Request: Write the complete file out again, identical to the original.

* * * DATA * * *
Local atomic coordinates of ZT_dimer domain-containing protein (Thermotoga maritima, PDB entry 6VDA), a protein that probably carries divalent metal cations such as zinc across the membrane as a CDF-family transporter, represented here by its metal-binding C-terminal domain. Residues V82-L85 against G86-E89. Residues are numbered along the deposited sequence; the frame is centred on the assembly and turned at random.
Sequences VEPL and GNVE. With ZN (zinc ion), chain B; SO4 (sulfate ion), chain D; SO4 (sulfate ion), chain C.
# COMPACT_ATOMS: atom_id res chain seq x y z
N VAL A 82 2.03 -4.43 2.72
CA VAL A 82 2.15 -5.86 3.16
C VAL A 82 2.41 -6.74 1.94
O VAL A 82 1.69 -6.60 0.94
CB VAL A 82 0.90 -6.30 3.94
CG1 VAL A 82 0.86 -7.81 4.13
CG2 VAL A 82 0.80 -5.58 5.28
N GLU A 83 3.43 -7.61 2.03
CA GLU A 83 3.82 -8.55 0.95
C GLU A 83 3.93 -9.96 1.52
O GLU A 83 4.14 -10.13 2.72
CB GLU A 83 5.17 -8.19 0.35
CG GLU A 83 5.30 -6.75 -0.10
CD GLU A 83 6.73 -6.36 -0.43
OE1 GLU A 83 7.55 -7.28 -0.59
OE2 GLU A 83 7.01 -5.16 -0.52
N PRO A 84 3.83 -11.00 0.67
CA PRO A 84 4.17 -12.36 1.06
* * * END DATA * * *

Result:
Local atomic coordinates of ZT_dimer domain-containing protein (Thermotoga maritima, PDB entry 6VDA), a protein that probably carries divalent metal cations such as zinc across the membrane as a CDF-family transporter, represented here by its metal-binding C-terminal domain. Residues V82-L85 against G86-E89. Residues are numbered along the deposited sequence; the frame is centred on the assembly and turned at random.
Sequences VEPL and GNVE. With ZN (zinc ion), chain B; SO4 (sulfate ion), chain D; SO4 (sulfate ion), chain C.
# COMPACT_ATOMS: atom_id res chain seq x y z
N VAL A 82 2.03 -4.43 2.72
CA VAL A 82 2.15 -5.86 3.16
C VAL A 82 2.41 -6.74 1.94
O VAL A 82 1.69 -6.60 0.94
CB VAL A 82 0.90 -6.30 3.94
CG1 VAL A 82 0.86 -7.81 4.13
CG2 VAL A 82 0.80 -5.58 5.28
N GLU A 83 3.43 -7.61 2.03
CA GLU A 83 3.82 -8.55 0.95
C GLU A 83 3.93 -9.96 1.52
O GLU A 83 4.14 -10.13 2.72
CB GLU A 83 5.17 -8.19 0.35
CG GLU A 83 5.30 -6.75 -0.10
CD GLU A 83 6.73 -6.36 -0.43
OE1 GLU A 83 7.55 -7.28 -0.59
OE2 GLU A 83 7.01 -5.16 -0.52
N PRO A 84 3.83 -11.00 0.67
CA PRO A 84 4.17 -12.36 1.06